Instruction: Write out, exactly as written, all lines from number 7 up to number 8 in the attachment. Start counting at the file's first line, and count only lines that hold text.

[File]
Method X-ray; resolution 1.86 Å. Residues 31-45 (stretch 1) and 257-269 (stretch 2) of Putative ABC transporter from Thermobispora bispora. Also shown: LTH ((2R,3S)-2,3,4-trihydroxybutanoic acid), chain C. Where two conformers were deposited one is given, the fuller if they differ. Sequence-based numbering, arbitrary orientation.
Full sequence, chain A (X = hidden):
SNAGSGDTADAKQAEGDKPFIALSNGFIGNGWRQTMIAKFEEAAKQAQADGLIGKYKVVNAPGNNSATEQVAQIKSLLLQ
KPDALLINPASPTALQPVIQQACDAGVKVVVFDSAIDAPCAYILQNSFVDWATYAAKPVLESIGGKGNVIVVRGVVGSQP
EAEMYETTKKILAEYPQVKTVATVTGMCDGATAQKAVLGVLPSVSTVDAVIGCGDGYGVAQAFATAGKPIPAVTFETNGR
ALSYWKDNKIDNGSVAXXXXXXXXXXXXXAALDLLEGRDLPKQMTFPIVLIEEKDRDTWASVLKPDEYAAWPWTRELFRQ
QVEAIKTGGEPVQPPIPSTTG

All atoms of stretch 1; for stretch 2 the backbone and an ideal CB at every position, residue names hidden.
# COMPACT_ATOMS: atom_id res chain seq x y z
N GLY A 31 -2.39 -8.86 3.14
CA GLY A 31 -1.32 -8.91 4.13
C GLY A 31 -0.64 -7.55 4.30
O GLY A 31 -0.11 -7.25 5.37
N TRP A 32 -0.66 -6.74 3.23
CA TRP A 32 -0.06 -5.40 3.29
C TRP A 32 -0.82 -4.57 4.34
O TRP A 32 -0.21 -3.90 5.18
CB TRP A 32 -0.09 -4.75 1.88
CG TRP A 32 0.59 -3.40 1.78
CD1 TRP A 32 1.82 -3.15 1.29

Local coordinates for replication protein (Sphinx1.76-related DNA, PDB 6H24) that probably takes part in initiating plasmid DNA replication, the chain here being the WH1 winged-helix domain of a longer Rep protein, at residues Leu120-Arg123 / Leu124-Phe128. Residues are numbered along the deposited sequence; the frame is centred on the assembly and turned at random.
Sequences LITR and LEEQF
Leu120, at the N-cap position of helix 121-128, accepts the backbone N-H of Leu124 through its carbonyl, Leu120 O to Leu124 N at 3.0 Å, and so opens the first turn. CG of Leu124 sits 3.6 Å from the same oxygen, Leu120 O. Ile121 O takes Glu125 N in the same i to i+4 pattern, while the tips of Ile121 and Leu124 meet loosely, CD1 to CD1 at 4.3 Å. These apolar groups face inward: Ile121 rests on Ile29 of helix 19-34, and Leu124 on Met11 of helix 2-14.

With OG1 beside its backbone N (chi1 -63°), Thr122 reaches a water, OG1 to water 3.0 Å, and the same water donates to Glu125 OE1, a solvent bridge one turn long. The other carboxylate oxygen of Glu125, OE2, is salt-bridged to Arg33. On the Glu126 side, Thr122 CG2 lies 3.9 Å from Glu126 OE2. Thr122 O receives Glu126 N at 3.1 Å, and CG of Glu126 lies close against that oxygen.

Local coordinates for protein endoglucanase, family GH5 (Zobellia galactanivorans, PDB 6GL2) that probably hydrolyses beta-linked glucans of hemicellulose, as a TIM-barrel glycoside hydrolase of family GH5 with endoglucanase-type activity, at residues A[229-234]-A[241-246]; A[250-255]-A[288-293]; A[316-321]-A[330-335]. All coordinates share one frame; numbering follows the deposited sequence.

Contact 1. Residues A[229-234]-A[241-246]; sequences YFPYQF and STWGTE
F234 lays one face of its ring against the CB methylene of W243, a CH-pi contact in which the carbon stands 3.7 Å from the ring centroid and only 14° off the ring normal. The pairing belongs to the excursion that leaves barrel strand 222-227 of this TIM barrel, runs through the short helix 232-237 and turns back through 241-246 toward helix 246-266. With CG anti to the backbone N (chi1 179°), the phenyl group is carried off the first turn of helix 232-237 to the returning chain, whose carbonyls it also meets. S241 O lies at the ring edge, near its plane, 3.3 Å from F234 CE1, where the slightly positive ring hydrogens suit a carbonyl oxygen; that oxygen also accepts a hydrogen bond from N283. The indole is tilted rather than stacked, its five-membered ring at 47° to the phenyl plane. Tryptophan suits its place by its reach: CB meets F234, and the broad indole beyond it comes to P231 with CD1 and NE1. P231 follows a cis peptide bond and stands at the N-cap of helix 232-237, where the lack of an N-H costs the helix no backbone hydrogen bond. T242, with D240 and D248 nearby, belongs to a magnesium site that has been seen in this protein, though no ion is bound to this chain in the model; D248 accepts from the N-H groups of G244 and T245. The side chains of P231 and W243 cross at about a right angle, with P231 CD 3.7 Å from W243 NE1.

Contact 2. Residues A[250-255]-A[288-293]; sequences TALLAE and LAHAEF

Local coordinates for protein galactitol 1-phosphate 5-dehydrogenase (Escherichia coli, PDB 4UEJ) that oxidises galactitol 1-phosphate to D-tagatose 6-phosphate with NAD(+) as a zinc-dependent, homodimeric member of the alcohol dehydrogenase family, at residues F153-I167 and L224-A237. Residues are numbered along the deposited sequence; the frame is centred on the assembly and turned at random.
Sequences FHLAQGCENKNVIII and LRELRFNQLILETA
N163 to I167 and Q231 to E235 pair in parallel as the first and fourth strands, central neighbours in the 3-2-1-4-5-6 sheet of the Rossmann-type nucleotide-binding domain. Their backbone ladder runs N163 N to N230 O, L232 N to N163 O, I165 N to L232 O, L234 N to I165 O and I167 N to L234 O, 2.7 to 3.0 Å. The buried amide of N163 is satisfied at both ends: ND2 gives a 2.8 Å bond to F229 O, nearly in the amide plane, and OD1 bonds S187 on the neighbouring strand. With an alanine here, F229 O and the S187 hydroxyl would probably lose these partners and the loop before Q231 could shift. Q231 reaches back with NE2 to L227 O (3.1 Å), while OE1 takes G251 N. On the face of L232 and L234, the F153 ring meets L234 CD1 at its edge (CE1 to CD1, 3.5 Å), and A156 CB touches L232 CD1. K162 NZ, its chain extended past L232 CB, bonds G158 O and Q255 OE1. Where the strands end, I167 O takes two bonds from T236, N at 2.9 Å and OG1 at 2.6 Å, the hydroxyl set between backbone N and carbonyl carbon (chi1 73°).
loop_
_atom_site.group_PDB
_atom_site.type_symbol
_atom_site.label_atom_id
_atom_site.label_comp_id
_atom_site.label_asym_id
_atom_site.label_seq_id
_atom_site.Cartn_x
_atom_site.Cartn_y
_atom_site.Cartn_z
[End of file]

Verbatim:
QVEAIKTGGEPVQPPIPSTTG

All atoms of stretch 1; for stretch 2 the backbone and an ideal CB at every position, residue names hidden.